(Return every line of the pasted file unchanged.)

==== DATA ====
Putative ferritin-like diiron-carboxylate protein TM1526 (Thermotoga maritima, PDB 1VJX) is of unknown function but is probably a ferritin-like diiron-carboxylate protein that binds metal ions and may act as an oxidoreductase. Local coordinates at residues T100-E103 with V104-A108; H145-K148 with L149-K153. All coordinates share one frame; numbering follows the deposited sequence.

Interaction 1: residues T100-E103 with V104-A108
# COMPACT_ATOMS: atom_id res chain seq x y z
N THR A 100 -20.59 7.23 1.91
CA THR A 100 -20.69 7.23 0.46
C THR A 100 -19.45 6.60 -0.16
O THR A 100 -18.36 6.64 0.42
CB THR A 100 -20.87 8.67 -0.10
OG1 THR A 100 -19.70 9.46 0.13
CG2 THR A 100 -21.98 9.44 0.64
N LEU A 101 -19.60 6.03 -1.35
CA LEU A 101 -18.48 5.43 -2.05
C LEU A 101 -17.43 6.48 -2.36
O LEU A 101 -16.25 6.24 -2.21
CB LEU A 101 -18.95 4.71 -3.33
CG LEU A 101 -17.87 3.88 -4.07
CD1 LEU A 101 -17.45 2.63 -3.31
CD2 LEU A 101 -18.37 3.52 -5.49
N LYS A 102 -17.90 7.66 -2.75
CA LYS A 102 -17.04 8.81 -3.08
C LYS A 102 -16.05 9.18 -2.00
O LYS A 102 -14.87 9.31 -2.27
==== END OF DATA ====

Putative ferritin-like diiron-carboxylate protein TM1526 (Thermotoga maritima, PDB 1VJX) is of unknown function but is probably a ferritin-like diiron-carboxylate protein that binds metal ions and may act as an oxidoreductase. Local coordinates at residues T100-E103 with V104-A108; H145-K148 with L149-K153. All coordinates share one frame; numbering follows the deposited sequence.

Interaction 1: residues T100-E103 with V104-A108
# COMPACT_ATOMS: atom_id res chain seq x y z
N THR A 100 -20.59 7.23 1.91
CA THR A 100 -20.69 7.23 0.46
C THR A 100 -19.45 6.60 -0.16
O THR A 100 -18.36 6.64 0.42
CB THR A 100 -20.87 8.67 -0.10
OG1 THR A 100 -19.70 9.46 0.13
CG2 THR A 100 -21.98 9.44 0.64
N LEU A 101 -19.60 6.03 -1.35
CA LEU A 101 -18.48 5.43 -2.05
C LEU A 101 -17.43 6.48 -2.36
O LEU A 101 -16.25 6.24 -2.21
CB LEU A 101 -18.95 4.71 -3.33
CG LEU A 101 -17.87 3.88 -4.07
CD1 LEU A 101 -17.45 2.63 -3.31
CD2 LEU A 101 -18.37 3.52 -5.49
N LYS A 102 -17.90 7.66 -2.75
CA LYS A 102 -17.04 8.81 -3.08
C LYS A 102 -16.05 9.18 -2.00
O LYS A 102 -14.87 9.31 -2.27